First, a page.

By Rob Miller, Feb 7 2018 01:04PM
The three studies below are an autumn selection that form a part of a sequence of paintings of the Lancashire Coastline and the Morecambe Bay region of the Irish Sea. This area is renown for its silvery light caused by the shallow waters of the bay which acts like a giant mirror and the limestone outcrops surrounded by the dark Pennines and the Granite of the high Lakeland Fells. Its waters and landmarks are also a product of a century or more of ship building, Fishing, heavy and light industry, mining, nuclear and green energy. Fracking is the latest invasive action by man and though opinions are mixed it represents perhaps the greatest of dangers from pollution to the land and sea, time will tell.
The different lights of morning and afternoon have always fascinated me, the way the shadows alter and colours ebb and flow. I wonder if its only through the painters eye that this phenomena can be studied as opposed to the camera. Standing or sitting by the easel creating a number of paintings of the same scene almost like a delayed or continuous shutter. The ebb and flow of the tide, the patterns of current and the changes in wind and wave, along with the formlessness of the sea and sky, add to a sense of timelessness that can only be captured in wet fluid brushstrokes. There are patterns here that do replicate themselves Piet Mondrian was one artist whose work moved from a naturalist perspective to a formal kind of experimentation..much as an interior designer would create colour swatches from the landscape to inform the interior of a house.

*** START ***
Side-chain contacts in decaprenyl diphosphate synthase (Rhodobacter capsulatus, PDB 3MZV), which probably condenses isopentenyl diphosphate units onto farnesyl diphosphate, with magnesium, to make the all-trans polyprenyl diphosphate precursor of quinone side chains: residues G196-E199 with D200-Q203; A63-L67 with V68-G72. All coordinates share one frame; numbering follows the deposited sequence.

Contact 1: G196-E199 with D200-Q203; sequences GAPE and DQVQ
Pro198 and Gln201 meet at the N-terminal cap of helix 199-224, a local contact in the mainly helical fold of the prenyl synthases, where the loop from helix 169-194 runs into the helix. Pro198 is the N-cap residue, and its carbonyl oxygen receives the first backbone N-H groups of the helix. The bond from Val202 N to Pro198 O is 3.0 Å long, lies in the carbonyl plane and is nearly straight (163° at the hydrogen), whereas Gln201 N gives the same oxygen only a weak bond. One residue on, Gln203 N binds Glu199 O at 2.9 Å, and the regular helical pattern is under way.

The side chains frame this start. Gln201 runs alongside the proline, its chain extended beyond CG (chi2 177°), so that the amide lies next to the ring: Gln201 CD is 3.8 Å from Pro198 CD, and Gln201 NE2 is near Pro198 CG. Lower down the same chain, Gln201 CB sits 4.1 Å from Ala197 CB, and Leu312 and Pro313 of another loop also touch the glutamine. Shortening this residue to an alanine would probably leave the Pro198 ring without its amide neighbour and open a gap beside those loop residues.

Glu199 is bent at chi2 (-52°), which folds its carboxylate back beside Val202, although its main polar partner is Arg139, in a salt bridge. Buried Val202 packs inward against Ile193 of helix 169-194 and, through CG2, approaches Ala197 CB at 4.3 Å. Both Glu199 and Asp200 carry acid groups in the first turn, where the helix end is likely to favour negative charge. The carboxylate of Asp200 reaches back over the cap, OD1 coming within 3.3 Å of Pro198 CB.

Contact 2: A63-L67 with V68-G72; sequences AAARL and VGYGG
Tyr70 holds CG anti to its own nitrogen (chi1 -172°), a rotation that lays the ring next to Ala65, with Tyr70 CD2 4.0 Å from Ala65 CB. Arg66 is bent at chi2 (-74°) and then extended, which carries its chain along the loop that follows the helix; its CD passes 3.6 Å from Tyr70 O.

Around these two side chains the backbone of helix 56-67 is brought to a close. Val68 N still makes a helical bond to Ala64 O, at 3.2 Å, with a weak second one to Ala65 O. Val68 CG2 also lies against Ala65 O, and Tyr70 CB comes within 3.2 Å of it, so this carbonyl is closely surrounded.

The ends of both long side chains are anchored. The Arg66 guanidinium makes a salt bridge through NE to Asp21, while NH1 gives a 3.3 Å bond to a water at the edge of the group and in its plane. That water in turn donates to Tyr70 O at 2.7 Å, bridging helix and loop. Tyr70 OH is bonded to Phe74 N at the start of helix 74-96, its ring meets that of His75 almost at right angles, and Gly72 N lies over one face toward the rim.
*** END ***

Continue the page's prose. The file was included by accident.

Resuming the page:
Whether its in oils or water based media there are many challenges to creating a good marine or seascape painting that are all about the ability to select and use materials and how we manipulate paint. I cannot fault the article below written by Richard Johns for the Guardian Fri 5th Nov 2013. Its well worth the read Excerpt from The Guardian Today JM Turner The Master of The Ocean
"A broad sweep of cobalt blue, applied across a wet page with a few strokes of a loaded brush, sets the scene. The dampness of the paper gives the artist a valuable few seconds to manipulate the vibrant watercolour before it dries: enough time to add a disorderly flourish with the tip of the same brush (without pausing to adjust the colour) to indicate a fully rigged ship sailing into the picture from the left; and to work a neater, calligraphic pattern into the blue to suggest the rolling breakers of an agitated but unthreatening sea. The lightest of washes above and below denote the sky and a sandy beach, while a handful of darker yellow marks towards the bottom of the page indicate something else. With an economy that few artists have been able to match, Turner evoked a coastal landscape – the kind of marine view that he had created countless times before, in all manner of ways. It belongs to a group of several hundred rapidly made and highly expressive watercolours, sometimes referred to collectively as colour "beginnings", that form part of the body of preparatory studies, unfinished work and related items from Turner's studio that went to the national art collection after his death in 1851. If such works are experiments, they are so only in the loosest sense of the word, as exercises in imagination. After a lifetime of experiencing and imagining the sea, there was little practical value to be learned from such experiments, which seem to convey their maker's undiminished delight in the materials and techniques of his profession, and in the process of transforming unadulterated colour into a boundless seascape. "